Immediately, I started daydreaming, imagining a nonchalant, pre-David Chase take on the dullness of suburban thugism, floating fragments of drunken improvisation in true Noo Yawk tawk interrupted at carefully calculated intervals by the mandatory pear-shaped seventies tits and litres of fake bright-red blood that Corman required to guarantee the financing of his projects. Put simply, I saw Husbands with guns starring Rocky in the supporting role of the vicious enforcer; I pictured Ben Gazzara swaggering in leftover sets from The Godfather Part II in a tasty slice of exploitation cinema; I even dared to think I’d “discovered” an unfairly shelved Bloody Mama.
A quick look on Amazon informed me that it’s been reissued on DVD recently, and a week later so began my viewing of Capone, directed by Steve Carver; Carver who, instead of joining the rank of the New Hollywood royalty like his fellow alumni from the Roger Corman school (Scorsese, F.F. Coppola, Dennis Hopper, James Cameron, etc) went on to direct such gems as An Eye For An Eye with Chuck Norris. Remember the advice of Cassavetes (yes, that hypocrite again) to Scorsese after a screening of Boxcar Bertha, his only contribution to the Roger Corman’s catalogue? “Congratulations! You’ve spent a year of your life making shit!”. Well it appears no one was there to tell Carver…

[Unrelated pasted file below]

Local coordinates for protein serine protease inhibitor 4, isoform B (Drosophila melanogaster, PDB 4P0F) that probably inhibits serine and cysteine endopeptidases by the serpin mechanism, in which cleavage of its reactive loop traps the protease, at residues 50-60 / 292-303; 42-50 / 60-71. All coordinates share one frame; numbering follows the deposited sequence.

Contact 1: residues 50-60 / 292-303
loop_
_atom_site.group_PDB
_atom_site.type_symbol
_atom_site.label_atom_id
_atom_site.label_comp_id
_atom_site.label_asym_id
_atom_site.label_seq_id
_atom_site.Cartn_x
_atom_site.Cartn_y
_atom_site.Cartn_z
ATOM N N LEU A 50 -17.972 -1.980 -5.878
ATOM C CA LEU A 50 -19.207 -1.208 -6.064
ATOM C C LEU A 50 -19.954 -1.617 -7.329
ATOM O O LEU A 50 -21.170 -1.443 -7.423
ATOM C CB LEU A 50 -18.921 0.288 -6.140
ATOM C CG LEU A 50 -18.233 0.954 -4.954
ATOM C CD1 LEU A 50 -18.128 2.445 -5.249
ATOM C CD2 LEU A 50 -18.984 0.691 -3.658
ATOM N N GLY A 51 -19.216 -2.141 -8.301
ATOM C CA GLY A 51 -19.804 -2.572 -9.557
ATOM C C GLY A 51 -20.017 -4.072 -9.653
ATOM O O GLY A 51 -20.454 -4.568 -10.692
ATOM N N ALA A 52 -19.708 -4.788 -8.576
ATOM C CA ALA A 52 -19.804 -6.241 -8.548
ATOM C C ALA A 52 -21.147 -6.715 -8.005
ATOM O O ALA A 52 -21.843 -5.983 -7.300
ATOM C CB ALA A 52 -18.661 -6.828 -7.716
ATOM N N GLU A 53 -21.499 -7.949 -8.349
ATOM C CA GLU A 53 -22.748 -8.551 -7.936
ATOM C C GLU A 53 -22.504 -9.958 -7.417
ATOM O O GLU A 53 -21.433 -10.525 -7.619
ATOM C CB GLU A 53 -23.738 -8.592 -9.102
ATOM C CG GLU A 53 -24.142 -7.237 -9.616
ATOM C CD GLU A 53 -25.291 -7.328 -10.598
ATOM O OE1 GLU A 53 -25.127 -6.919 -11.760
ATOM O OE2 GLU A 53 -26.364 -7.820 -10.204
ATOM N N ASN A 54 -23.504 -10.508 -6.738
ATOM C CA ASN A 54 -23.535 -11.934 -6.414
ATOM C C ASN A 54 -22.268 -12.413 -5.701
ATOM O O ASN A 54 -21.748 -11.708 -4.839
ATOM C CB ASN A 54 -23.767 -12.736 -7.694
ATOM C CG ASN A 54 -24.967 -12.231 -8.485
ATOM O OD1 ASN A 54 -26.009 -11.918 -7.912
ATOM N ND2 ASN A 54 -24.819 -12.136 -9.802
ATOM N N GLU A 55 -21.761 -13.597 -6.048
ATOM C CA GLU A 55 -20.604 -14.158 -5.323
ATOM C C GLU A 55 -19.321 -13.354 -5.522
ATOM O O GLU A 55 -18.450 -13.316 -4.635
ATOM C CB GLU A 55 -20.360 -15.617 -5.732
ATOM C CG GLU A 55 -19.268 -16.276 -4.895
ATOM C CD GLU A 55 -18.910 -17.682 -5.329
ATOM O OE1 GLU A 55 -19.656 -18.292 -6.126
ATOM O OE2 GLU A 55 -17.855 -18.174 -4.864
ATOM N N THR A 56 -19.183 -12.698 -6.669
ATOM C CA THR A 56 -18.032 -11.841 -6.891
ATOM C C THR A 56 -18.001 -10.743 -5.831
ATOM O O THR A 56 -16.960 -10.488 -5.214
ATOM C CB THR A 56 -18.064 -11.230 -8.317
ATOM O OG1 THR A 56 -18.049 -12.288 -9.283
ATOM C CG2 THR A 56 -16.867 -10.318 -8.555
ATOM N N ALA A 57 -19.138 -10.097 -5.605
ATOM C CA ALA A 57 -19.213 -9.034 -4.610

So, how bad is Capone? Well, quite terrible, but not bad enough at the same time. Let me explain.
“After 45 years, the true story will be told!” promises the tagline. Hmm, I don’t know which story they were talking about, but Al Capone’s it ain’t. The film is so historically inaccurate that it makes De Palma’s The Untouchables look like an academic thesis in American Studies. To make things worse, Carver is completely ignorant of the rise-and-fall narrative convention that is the backbone of any gangster epic worth its salt. Where does Alphonso come from? How did he rise so fast? What caused the scars? Nobody seems to give a shit. In the first scene, the mafia top honchos call a greying Gazzara, easily in his forties, “kid” – that’ll suffice as an origin story, and if you’re not happy here’s some boobs! Look out, a machine gun!